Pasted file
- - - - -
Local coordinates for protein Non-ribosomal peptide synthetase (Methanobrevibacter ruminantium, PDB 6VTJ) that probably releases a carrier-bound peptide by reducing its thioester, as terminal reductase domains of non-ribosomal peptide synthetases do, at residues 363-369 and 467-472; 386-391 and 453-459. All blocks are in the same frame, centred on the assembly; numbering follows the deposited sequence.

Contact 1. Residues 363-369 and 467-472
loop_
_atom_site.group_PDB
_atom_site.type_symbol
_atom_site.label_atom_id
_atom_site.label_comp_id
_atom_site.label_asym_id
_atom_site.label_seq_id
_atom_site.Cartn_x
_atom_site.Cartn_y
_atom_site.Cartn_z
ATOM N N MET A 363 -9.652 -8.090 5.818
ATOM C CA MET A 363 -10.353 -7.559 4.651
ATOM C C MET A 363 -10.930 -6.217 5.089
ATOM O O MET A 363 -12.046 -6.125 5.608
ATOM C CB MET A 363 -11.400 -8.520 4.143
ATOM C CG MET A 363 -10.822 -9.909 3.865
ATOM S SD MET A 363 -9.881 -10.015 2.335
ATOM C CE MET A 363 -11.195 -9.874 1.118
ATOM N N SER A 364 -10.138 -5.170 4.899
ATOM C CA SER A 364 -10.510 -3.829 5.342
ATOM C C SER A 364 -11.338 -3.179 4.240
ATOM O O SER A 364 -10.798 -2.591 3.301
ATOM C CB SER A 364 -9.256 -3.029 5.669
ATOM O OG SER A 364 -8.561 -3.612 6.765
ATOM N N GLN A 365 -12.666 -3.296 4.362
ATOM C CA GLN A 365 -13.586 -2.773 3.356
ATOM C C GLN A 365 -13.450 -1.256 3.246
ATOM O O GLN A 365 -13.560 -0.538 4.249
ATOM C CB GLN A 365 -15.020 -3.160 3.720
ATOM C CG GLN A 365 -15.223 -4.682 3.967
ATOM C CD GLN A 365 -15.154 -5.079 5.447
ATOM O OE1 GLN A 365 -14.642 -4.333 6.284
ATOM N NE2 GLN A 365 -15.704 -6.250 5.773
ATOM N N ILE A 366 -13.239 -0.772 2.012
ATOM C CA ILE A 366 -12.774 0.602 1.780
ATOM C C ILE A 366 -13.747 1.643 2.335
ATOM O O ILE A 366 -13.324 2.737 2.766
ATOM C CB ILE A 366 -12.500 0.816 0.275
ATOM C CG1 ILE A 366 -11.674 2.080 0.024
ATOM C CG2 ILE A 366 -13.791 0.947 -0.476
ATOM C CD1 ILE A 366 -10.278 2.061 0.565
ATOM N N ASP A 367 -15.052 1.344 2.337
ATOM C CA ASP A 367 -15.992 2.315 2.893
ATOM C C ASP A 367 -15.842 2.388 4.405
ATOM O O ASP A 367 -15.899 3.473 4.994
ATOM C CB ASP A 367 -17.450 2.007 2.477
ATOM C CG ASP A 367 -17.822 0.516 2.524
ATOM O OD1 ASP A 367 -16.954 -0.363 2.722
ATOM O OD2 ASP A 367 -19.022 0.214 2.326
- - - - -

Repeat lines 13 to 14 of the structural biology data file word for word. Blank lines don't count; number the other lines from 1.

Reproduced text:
ATOM N N MET A 363 -9.652 -8.090 5.818
ATOM C CA MET A 363 -10.353 -7.559 4.651